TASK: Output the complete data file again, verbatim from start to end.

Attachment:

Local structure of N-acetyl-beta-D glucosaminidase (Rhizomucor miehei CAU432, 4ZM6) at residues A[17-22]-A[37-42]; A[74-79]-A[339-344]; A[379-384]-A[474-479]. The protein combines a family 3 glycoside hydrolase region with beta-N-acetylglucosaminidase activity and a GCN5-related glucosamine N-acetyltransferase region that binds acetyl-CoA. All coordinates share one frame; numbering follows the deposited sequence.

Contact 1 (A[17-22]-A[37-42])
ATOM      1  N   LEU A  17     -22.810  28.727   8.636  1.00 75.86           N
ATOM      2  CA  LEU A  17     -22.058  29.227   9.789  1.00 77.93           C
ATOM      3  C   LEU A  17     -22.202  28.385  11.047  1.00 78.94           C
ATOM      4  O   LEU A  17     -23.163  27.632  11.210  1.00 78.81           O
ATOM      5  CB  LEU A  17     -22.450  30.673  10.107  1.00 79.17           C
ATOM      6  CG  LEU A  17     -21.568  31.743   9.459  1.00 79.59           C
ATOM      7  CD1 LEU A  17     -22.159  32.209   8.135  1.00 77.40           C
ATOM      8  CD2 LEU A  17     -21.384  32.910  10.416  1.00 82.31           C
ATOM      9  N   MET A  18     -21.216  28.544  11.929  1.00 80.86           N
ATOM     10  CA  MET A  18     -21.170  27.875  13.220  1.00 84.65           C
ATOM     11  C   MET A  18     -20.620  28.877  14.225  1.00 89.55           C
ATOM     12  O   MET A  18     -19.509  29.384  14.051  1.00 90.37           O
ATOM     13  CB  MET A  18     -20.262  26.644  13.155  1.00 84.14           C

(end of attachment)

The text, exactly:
Local structure of N-acetyl-beta-D glucosaminidase (Rhizomucor miehei CAU432, 4ZM6) at residues A[17-22]-A[37-42]; A[74-79]-A[339-344]; A[379-384]-A[474-479]. The protein combines a family 3 glycoside hydrolase region with beta-N-acetylglucosaminidase activity and a GCN5-related glucosamine N-acetyltransferase region that binds acetyl-CoA. All coordinates share one frame; numbering follows the deposited sequence.

Contact 1 (A[17-22]-A[37-42])
ATOM      1  N   LEU A  17     -22.810  28.727   8.636  1.00 75.86           N
ATOM      2  CA  LEU A  17     -22.058  29.227   9.789  1.00 77.93           C
ATOM      3  C   LEU A  17     -22.202  28.385  11.047  1.00 78.94           C
ATOM      4  O   LEU A  17     -23.163  27.632  11.210  1.00 78.81           O
ATOM      5  CB  LEU A  17     -22.450  30.673  10.107  1.00 79.17           C
ATOM      6  CG  LEU A  17     -21.568  31.743   9.459  1.00 79.59           C
ATOM      7  CD1 LEU A  17     -22.159  32.209   8.135  1.00 77.40           C
ATOM      8  CD2 LEU A  17     -21.384  32.910  10.416  1.00 82.31           C
ATOM      9  N   MET A  18     -21.216  28.544  11.929  1.00 80.86           N
ATOM     10  CA  MET A  18     -21.170  27.875  13.220  1.00 84.65           C
ATOM     11  C   MET A  18     -20.620  28.877  14.225  1.00 89.55           C
ATOM     12  O   MET A  18     -19.509  29.384  14.051  1.00 90.37           O
ATOM     13  CB  MET A  18     -20.262  26.644  13.155  1.00 84.14           C